Starting in 1988, I went to the San Diego Family History Center every Saturday, and to the San Diego and Chula Vista Public Libraries, to search for information in books and periodicals.  I soon graduated to microfilms at the FHC!  I obtained Personal Ancestral File, entered all of my data and the new data as it came in.  I joined Prodigy network on the computer in 1992 and really enjoyed their boards, making friends and finding cousins.  

Linda and I went to New England to visit family without our girls in 1991, 1994, 1995 and 1997 and I did research at NEHGS, RIHS and smaller libraries,  and we visited more ancestral towns and homes and cemeteries, in addition to seeing the families still there.  We also visited Aunt Marion in South Carolina and Aunt Gerry and Aunt Ruth in Florida in other years.  

Then the Internet came along, Family Tree Maker,, RootsMagic, and blogging.  I started speaking and teaching in 1996 and haven't stopped since then.  I've never stopped learning.

So it was a journey of 30 years or more to get to 1988 to start the research, and it's been another journey of 28 years to get from the start of my research to the present family tree and family history.  I have really enjoyed the ride, and look forward to new genealogy finds and experiences every day!


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Surname Saturday -- Mary LNU (married to Richard Pray, England to colonial New England)

It's Surname Saturday, and I'm "counting down" my Ancestral Name List each week.  

I am in the 8th great-grandmothers and I'm up to Ancestor #1465, who is Mary LNU  (1629-1686) 
[Note: the earlier great-grandmothers and 8th great-grandfathers have been covered in earlier posts].

My ancestral line back through one generation of this LNU family line is:

1. Randall J. Seaver

2. Frederick Walton Seaver (1911-1983)
3. Betty Virginia Carringer (1919-2002)

4. Frederick Walton Seaver (1876-1942)
5. Alma Bessie Richmond (1882-1962)

10.  Thomas Richmond (1848-1917)
11.  Julia E. White (1848-1913)

22.  Henry Arnold White (1824-1885)
23.  Amy Frances Oatley (1826-1864)

44.  Jonathan White (1805-1850)
45.  Miranda Wade (1804-1850)

90.  Simon Wade (1767-1857)
91.  Phebe Horton (1772-1820)

182.  Nathaniel Horton (1730-1819)
183.  Sarah Pray (1734-1820)

366.  Richard Pray (1683-1755)
367.  Rachel LNU (1685-1755)

732.  John Pray (1653-1733)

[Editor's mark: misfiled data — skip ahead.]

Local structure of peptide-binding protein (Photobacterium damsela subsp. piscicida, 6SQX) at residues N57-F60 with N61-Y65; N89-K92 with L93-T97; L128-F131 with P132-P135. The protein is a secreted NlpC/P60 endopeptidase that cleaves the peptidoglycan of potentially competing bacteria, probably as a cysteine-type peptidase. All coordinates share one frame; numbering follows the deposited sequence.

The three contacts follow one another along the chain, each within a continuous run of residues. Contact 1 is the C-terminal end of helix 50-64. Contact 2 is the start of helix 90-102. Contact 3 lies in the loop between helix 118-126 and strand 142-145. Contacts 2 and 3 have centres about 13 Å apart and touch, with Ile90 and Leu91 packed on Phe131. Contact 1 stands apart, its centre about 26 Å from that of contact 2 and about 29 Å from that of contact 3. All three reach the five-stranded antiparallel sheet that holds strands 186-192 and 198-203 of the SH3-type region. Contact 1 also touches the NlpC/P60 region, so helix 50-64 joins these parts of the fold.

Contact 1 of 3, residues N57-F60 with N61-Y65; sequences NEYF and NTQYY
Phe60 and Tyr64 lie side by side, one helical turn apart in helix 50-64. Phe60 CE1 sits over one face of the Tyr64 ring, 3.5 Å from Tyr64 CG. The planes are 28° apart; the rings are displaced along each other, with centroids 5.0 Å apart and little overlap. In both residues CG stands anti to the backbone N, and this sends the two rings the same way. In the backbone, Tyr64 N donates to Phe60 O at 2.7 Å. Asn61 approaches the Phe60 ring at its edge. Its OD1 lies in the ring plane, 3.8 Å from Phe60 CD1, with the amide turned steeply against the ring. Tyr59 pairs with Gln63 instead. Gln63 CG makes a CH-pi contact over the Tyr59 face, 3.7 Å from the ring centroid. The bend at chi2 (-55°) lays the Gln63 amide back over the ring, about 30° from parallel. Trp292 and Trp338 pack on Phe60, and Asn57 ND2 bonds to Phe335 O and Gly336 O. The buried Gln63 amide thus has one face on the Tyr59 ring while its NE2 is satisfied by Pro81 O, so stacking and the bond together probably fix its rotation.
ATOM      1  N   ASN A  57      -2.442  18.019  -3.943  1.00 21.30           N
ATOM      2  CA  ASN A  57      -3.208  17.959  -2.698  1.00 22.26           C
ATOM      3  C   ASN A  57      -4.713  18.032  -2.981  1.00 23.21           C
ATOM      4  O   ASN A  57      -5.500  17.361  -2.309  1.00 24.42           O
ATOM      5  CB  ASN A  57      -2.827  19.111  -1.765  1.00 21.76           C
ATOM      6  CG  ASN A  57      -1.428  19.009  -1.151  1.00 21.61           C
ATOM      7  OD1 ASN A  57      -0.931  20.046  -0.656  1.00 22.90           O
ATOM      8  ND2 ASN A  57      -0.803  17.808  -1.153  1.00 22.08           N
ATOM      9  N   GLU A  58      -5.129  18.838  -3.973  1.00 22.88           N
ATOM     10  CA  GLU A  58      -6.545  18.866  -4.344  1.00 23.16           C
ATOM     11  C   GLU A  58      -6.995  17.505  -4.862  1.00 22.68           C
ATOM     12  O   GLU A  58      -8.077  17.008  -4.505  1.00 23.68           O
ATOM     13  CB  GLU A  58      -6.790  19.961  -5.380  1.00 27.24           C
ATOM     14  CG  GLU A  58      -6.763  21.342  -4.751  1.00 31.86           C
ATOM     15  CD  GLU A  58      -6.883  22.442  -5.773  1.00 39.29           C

733.  Sarah Brown (1662-1733)

1464.  Richard Pray, born about 1629 in England; died 1693 in Providence, Providence, Rhode Island, United States.  He was the son of 2928. Quinton Pray and 2929. Joan Valliance.  He married about 1648 in probably Lynn, Essex, Massachusetts, United States.
1465.  Mary LNU, born about 1629 in England; died about 1686 in Providence, Providence, Rhode Island, United States.

Children of Richard Pray and Mary are:
*  John Pray (1643-1733), married 1678 Sarah Brown (1662-1733)
*  William Pray (1655-????).
*  Mary Pray (1656-????), married 1677 Joseph Woodward (????-1728).
*  Ephraim Pray (1657-1727), married 1691 Sarah Claghorn (1659-1726).

Information about the Pray family was obtained from:

*  Colonel Harold Leonard Pray, USAF Retired, The Pray Family of Braintree, Quincy and Weymouth, Massachusetts, Including Later Generations Through the United States, 1643-2006 (Santa Maria, Calif.: Harold Pray, 2006).

I don't think any researcher has found information about Mary LNU.  I haven't.


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Friday, September 16, 2016

Seavers in the News - Dolly Seaver Murdered in New Hampshire in 1845

Occasionally, I go looking for interesting newspaper articles about persons with my ancestral surnames.  I found an interesting one today on GenealogyBank:

The transcription of this article is:

"At the Court of Common Pleas in Portsmouth, N.
H., last week, Messrs. Monroe Colcord, Elihu Col-
cord, John A. Webster, Nathan Eaton, Stephen Eaton
and John Silloway, were tried for the murder of Dolly
Seaver, at East Kingston, in July last.  They went
to the house of Mr. Seaver, the husband of the de-
ceased, drove the family away with stones, and tore 
the house down.  One of the stones struck Mrs.
Seaver upon the head, and she died the next morn-
ing.  They were acquitted."

The source citation for this record is:

"Trials for Murder, &c," Boston [Mass.] Courier newspaper, Tuesday, 8 September 1845 issue, page 2; online database, GenealogyBank ( : accessed 16 September 2016),

Dolly (Carter) Seaver (1800-1845) was the wife of Elisha Seaver (1795-1855), and had two young children at the time of this event.  She died 30 July 1845 according to the New Hampshire Death Records, 1654-1947 record collection on FamilySearch.  Now I know the cause of death.

Elisha Seaver is my 4th cousin, six times removed, according to my RootsMagic family tree program.

The perpetrators were acquitted.  I often wonder how history would be changed if incidents like this had not occurred.  Dolly (Carter) Seaver might have lived a longer life, and enjoyed having grandchildren.  Her daughter, Adeline (Seaver) Davis had married in June 1845.  Did this event affect the six young men who did this offense?  Did it straighten them up, or did it lead to a life of crime?  We will likely never know.


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Copyright (c) 2016, Randall J. Seaver